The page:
At some point in your New York real estate life you will come across the term C of O or better known as Certificate of Occupancy. This little piece of paper holds a lot of clout in buying, selling, getting a mortgage or fighting a legal battle.
Summed up in one sentence "A Certificate of Occupancy (CO) states a building’s legal use and/or type of permitted occupancy." This document can change over time based on zoning or when the physical construction of a building changes. Is this building residential, commercial, or manufacturing? Is it a 2 unit or a 5 unit? The building must comply with the legal C of O or the city can interfere and issue fines to the owner. According to the Department of Buildings "No one may legally occupy a building until the Department has issued a Certificate of Occupancy or Temporary Certificate of Occupancy."
If you are looking to buy in a new development condo during the construction phase, it is very likely the building does not currently have a Certificate of Occupancy or a Temporary Certificate of Occupancy. As a buyer you cannot finalize a mortgage, close or take possession until the DOB issues the condo this precious document. This could often take months or possibly years.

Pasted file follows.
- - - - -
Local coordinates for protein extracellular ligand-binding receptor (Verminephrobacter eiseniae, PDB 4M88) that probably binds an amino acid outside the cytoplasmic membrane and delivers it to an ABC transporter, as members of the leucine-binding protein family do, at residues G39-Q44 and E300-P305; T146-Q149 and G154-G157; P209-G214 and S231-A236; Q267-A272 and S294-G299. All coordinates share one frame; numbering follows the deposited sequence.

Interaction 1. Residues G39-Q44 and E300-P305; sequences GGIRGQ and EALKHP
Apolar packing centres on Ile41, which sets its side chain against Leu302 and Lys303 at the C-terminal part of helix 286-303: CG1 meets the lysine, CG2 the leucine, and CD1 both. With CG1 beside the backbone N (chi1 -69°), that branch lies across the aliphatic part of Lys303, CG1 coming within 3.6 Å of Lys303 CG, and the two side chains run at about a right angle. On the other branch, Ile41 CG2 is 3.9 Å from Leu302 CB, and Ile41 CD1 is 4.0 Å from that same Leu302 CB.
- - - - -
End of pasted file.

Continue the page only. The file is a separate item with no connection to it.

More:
"The Department issues a final Certificate of Occupancy when the completed work matches the submitted plans for new buildings or major alterations. It issues a Letter of Completion for minor alterations to properties. These documents confirm the work complies with all applicable laws, all paperwork has been completed, all fees owed to the Department have been paid, all relevant violations have been resolved and all necessary approvals have been received from other City Agencies."
Renters should also concerned about the C of O on their building. It is not uncommon for a landlord to try and make alterations with out complying with the city regulations because of financial reasons or perhaps just laziness. This often occurs if someone tries to squeeze a basement apartment in for extra income or split up a unit to increase the rent roll. If you are living in a building with out a legal C of O, the Department of Buildings could theoretically issue a vacate order at any time.
Many first time homeowners dream of buying a older brownstone in Brooklyn and find out before closing there are major changes needed to comply with to close the transaction. Make sure to speak with your attorney, contractor and real estate agent before jumping into a fixer upper. Once you are aware of these laws in New York, it is usually pretty easy to spot a non compliant building.
If you have any questions about this subject or your home, please feel free to contact me today.
- Marcus Amadeus Schott